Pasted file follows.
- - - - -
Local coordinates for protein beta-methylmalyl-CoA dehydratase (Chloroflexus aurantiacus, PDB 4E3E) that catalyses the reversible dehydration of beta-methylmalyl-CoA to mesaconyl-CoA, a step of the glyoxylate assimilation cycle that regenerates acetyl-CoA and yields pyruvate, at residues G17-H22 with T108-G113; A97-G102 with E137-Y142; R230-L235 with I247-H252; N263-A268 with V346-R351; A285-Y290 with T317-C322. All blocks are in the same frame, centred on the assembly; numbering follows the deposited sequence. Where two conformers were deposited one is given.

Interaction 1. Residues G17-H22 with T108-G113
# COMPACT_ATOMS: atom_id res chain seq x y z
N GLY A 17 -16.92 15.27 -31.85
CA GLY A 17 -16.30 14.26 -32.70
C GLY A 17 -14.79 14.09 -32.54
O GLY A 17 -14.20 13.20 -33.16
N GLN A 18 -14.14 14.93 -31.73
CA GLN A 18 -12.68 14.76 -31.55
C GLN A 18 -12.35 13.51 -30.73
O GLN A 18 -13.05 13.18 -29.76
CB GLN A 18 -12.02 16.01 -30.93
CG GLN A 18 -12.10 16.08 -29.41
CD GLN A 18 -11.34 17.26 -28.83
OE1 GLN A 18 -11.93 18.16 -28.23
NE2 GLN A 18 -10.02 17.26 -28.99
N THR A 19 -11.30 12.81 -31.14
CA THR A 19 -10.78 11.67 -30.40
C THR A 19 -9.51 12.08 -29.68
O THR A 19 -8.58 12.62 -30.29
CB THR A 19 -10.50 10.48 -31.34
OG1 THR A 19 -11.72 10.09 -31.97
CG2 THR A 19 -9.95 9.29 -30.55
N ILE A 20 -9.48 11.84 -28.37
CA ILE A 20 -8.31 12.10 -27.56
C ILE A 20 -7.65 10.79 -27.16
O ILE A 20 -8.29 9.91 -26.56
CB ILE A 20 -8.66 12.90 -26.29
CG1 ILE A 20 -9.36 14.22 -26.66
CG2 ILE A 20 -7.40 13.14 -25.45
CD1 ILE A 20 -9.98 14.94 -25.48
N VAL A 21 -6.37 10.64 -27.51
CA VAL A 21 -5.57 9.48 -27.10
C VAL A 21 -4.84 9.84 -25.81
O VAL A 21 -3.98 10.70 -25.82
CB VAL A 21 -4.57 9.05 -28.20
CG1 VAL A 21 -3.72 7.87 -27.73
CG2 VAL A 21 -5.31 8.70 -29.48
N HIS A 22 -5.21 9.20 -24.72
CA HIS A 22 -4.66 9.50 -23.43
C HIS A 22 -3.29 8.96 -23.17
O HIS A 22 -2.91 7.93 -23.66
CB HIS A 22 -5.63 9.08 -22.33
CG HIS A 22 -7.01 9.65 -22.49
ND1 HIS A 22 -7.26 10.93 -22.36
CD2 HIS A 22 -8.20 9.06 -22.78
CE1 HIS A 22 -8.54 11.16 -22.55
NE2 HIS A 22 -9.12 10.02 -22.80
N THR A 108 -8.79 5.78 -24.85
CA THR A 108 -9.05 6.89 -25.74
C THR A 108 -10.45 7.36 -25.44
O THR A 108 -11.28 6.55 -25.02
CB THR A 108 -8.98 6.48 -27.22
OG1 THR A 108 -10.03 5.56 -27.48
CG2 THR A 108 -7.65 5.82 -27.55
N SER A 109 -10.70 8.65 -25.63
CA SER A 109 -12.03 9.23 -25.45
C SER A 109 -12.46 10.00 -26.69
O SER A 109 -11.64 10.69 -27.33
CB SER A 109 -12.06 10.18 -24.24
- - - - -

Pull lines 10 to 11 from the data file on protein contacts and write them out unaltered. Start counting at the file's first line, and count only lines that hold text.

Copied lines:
C GLN A 18 -12.35 13.51 -30.73
O GLN A 18 -13.05 13.18 -29.76